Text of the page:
Are you having a problem managing your debt? Do you feel overwhelmed by that pile of bills sitting there staring at you. While this may not make you feel any better, you’re not alone. Recent studies have revealed that debt is one of the biggest problems stressing Americans today. There can be any number of reasons why you’re in debt. It could be because you’re unemployed, suffered a medical emergency or the engine dropped out of your car. On the other hand, it could be your fault. Maybe you just didn’t handle your credit sensibly. But whatever the case it’s important that you take charge of your debt and here are tips that can help you do just that.
Scale back your spending
The first thing you need to do to better manage your debt is to scale back your spending. This means that if you don’t already have a budget you will need to create one by analyzing your income and expenses. Once you see where your money’s going you should be able to cut back your spending by eliminating your “leaks” or those expenses that are not really necessary. As an example of this, if you were to forgo that morning drive-through latte at $3.50 a day you would reduce your spending by $70 a month. Groceries are another area where most people can trim their spending. Do you buy a lot of pre-prepared meals and frozen vegetables, fruits or entrees? There’s no doubt but that you could scale back your spending on food by buying fresh produce and by preparing your meals.
Negotiate with your creditors
While many people never think about this you can negotiate with your lenders and especially your credit card companies to get lower interest rates. If you’re a hard bargainer you might actually be able to get your interest rates down to a single digit. The important thing is to call your creditors before things get out of control. You’ll find that lenders are more cooperative when you’re current in your payments. This is no small matter, either. If you’re currently paying 19% monthly on a $5000 debt it would take you 100 months to repay it (with $100 a month payments). If you were able to negotiate that down to 9%, you’d have the $5000 paid off in just 63 months.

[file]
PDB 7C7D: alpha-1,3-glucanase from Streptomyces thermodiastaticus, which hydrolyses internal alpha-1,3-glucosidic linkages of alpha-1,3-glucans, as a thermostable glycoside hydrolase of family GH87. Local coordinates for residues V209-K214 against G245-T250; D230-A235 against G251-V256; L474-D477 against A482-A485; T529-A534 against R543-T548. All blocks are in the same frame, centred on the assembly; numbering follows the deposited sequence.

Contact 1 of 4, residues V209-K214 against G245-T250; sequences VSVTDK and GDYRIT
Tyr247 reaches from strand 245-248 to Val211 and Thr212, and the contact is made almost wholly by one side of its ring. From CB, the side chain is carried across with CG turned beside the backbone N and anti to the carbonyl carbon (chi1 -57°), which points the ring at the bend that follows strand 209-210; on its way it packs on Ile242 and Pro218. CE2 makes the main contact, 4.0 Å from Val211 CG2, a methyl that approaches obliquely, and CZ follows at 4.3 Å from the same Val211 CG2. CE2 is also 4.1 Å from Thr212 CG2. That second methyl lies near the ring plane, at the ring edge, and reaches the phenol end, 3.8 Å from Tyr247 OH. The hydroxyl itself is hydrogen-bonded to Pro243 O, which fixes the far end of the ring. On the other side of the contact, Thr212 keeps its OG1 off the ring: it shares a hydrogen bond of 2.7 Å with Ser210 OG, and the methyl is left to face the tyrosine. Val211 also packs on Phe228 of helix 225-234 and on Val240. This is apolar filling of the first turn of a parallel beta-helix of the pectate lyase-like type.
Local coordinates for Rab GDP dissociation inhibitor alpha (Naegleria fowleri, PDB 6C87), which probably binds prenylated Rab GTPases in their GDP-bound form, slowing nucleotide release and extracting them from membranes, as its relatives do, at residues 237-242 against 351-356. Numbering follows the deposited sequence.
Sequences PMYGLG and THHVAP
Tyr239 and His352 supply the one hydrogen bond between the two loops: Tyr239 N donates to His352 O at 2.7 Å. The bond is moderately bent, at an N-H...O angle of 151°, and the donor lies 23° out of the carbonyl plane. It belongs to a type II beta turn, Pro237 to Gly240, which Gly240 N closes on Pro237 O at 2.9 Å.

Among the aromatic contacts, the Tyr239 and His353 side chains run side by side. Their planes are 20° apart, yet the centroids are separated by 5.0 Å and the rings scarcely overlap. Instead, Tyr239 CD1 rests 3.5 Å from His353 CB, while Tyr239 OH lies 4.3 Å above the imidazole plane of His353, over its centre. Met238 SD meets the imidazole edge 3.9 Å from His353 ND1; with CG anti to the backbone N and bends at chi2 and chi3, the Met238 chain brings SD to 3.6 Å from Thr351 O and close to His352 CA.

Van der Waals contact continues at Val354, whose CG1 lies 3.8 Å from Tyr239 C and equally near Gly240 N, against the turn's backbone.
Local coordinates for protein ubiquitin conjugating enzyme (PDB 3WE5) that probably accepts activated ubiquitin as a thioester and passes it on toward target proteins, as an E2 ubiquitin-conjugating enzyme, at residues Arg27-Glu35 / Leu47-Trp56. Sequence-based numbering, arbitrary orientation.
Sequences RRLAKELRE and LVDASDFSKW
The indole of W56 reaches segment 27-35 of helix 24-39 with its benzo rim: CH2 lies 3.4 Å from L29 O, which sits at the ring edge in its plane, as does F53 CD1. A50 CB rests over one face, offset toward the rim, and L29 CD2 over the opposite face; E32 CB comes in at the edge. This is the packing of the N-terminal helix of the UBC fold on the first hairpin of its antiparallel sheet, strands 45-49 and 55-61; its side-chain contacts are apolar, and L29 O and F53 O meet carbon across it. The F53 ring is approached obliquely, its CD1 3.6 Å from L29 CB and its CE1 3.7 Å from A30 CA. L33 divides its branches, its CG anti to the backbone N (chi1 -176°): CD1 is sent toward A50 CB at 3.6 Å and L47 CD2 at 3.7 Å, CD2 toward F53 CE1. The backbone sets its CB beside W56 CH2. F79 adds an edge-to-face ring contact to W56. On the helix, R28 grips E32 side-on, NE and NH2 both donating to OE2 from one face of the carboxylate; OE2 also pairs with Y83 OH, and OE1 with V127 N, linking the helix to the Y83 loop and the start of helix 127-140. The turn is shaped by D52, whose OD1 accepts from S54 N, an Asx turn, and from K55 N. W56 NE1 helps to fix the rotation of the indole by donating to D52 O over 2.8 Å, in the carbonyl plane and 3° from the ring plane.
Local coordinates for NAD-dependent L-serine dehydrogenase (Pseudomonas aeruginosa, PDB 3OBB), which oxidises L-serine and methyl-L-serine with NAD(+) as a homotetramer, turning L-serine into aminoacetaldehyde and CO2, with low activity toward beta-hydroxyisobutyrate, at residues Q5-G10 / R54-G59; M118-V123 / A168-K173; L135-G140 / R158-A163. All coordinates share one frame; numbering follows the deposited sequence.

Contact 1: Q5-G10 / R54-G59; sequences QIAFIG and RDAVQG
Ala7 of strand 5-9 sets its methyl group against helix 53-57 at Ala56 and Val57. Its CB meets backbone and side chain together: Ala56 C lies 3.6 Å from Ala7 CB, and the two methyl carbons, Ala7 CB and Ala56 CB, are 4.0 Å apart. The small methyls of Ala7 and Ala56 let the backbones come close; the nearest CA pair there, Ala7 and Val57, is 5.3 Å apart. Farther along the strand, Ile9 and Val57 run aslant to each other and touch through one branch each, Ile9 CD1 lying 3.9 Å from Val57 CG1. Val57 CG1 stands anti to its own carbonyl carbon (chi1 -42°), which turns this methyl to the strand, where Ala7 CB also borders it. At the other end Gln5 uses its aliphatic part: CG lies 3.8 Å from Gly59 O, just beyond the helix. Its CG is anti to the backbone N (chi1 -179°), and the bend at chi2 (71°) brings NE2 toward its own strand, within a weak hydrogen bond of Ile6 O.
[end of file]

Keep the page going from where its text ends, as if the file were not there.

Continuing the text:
Consolidate your debts
Why would you try to manage five, six or even more debts when you could consolidate them down to just one payment? You should be able to do this with a debt consolidation loan from your bank or credit union. The two types of debt consolidation loans are secured and unsecured. If you own your home and have some equity in it you could get a home equity loan or a homeowner’s equity line of credit and use the money to pay off your debts. Then in addition to having just one payment to make a month instead of multiple payments it’s very likely that the payment on the debt consolidation loan will be considerably less than the sum of the payments that you’re currently making. The reason for this that both these types of loans have longer terms. However this also means you’ll pay more interest over the long term.